* First Twitter debate gives candidates a new platform
* Groundbreaking format, but answers are familiar
By John Whitesides
WASHINGTON, July 20 Six Republican White House
hopefuls unleashed a torrent of 140-character policy
pronouncements on jobs, government debt and the Tea Party on
Wednesday during the first presidential debate on Twitter.
The event, hosted by an online conservative Tea Party
group, gave participants a chance to raise their profile and
build their followings on the popular social media site, which
is increasingly used to distribute campaign messages.
While the format was groundbreaking the responses were not.Twitter's 140-character or less length limit forced the usually
verbose candidates to issue talking points that sounded more
like campaign slogans.
"Government doesn't create jobs. Businesses create jobs.
Government needs to get out of the way," former pizza executive
Herman Cain responded when asked if a president can create jobs
without expanding the federal government.
"I will not rest until Obamacare is repealed. You can take
it to the bank," tweeted Representative Michele Bachmann, using
the derisive term favored by critics of President Barack
Obama's healthcare overhaul.
The debate featured general questions from moderator S.E.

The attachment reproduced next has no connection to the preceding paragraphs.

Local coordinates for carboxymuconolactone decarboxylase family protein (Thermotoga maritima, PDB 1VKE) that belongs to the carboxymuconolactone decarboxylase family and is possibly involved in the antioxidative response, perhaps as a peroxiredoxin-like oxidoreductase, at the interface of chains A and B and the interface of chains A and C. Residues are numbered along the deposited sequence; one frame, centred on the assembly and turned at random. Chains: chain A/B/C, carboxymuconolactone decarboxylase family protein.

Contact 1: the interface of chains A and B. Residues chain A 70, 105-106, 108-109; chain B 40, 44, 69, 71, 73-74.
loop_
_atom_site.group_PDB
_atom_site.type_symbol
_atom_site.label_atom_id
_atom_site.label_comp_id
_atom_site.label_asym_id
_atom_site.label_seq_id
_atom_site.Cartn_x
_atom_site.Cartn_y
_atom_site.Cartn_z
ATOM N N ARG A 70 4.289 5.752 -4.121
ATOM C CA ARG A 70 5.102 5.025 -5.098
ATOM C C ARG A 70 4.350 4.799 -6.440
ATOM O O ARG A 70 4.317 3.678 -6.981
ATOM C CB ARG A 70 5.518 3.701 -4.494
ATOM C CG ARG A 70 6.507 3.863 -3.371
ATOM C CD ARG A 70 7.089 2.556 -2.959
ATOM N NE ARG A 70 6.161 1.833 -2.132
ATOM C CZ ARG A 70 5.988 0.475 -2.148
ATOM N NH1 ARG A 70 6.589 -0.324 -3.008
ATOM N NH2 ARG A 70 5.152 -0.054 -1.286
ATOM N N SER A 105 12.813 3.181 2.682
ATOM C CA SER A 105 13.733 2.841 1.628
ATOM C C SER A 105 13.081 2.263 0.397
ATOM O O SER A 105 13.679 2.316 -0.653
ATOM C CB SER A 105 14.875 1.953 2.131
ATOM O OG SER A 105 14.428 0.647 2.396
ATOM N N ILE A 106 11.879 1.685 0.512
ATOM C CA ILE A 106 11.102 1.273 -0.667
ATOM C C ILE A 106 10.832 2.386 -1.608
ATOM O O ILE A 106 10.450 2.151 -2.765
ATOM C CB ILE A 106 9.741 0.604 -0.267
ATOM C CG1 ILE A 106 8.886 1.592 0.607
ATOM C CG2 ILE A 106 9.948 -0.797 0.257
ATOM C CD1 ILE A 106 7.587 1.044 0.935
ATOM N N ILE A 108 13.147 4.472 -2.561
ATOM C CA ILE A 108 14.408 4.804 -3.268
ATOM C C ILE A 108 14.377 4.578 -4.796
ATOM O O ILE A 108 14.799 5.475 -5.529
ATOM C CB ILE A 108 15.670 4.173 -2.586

Cupp, a conservative columnist and author, and individual
questions posed to specific candidates by the public.
Once the questions were asked, the candidates were given
time to fire off responses that popped into the group's Twitter
feed in the order they were sent. The public also responded,
keeping up a rolling commentary.
While it was slow to get rolling, Cupp said the debate
averaged 180 tweets a minute and earned 3,800 mentions and
4,500 retweets. Bachmann had the most mentions and gained the
most new followers, while Cain was retweeted the most.
After the debate, former House Speaker Newt Gingrich even
hosted a social media after-party, inviting participants to
join his Google+ Hangout on Thursday.
Former Massachusetts Governor Mitt Romney, who leads polls
and fund raising in the Republican nominating race, skipped the
debate. So did Representative Ron Paul, and former governors
Tim Pawlenty of Minnesota and Jon Huntsman of Utah.
But Bachmann, Cain, Gingrich, former Senator Rick Santorum,
Representative Thaddeus McCotter and former New Mexico Governor
Gary Johnson all participated from sites across the country.
Repealing Obama's healthcare initiative was a favorite
theme for the debaters, who said it was damaging the economy
and limiting personal choice.
Bachmann called the program "the largest entitlement and
spending program in our country's history." Santorum said
suspending implementation of the initiative would be his first
executive order as president.
Not surprisingly, the candidates praised the fiscally
conservative Tea Party movement for battling big government and
predicted it would play a key role in the 2012 election.
(Editing by Christopher Wilson)